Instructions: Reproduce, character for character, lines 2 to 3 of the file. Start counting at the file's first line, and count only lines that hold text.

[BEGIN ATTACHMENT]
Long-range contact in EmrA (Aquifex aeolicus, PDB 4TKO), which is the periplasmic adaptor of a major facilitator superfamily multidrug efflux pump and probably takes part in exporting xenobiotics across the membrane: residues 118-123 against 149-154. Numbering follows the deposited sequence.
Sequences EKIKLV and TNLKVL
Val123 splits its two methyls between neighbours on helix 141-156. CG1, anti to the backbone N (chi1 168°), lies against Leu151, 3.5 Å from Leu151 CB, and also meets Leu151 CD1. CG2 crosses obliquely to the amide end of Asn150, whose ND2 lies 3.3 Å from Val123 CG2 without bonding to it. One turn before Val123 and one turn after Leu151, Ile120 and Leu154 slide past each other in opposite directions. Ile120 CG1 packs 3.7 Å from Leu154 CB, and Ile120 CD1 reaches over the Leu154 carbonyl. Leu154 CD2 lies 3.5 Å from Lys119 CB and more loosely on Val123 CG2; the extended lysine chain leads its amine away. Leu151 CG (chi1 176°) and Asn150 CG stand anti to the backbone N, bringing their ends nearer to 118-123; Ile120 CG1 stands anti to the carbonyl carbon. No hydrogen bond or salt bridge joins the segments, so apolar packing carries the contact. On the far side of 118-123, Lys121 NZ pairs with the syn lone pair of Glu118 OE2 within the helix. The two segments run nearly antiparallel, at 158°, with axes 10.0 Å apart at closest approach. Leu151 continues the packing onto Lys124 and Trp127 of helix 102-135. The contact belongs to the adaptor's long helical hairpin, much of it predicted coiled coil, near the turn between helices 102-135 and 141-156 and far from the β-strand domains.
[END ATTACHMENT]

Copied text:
Sequences EKIKLV and TNLKVL
Val123 splits its two methyls between neighbours on helix 141-156. CG1, anti to the backbone N (chi1 168°), lies against Leu151, 3.5 Å from Leu151 CB, and also meets Leu151 CD1. CG2 crosses obliquely to the amide end of Asn150, whose ND2 lies 3.3 Å from Val123 CG2 without bonding to it. One turn before Val123 and one turn after Leu151, Ile120 and Leu154 slide past each other in opposite directions. Ile120 CG1 packs 3.7 Å from Leu154 CB, and Ile120 CD1 reaches over the Leu154 carbonyl. Leu154 CD2 lies 3.5 Å from Lys119 CB and more loosely on Val123 CG2; the extended lysine chain leads its amine away. Leu151 CG (chi1 176°) and Asn150 CG stand anti to the backbone N, bringing their ends nearer to 118-123; Ile120 CG1 stands anti to the carbonyl carbon. No hydrogen bond or salt bridge joins the segments, so apolar packing carries the contact. On the far side of 118-123, Lys121 NZ pairs with the syn lone pair of Glu118 OE2 within the helix. The two segments run nearly antiparallel, at 158°, with axes 10.0 Å apart at closest approach. Leu151 continues the packing onto Lys124 and Trp127 of helix 102-135. The contact belongs to the adaptor's long helical hairpin, much of it predicted coiled coil, near the turn between helices 102-135 and 141-156 and far from the β-strand domains.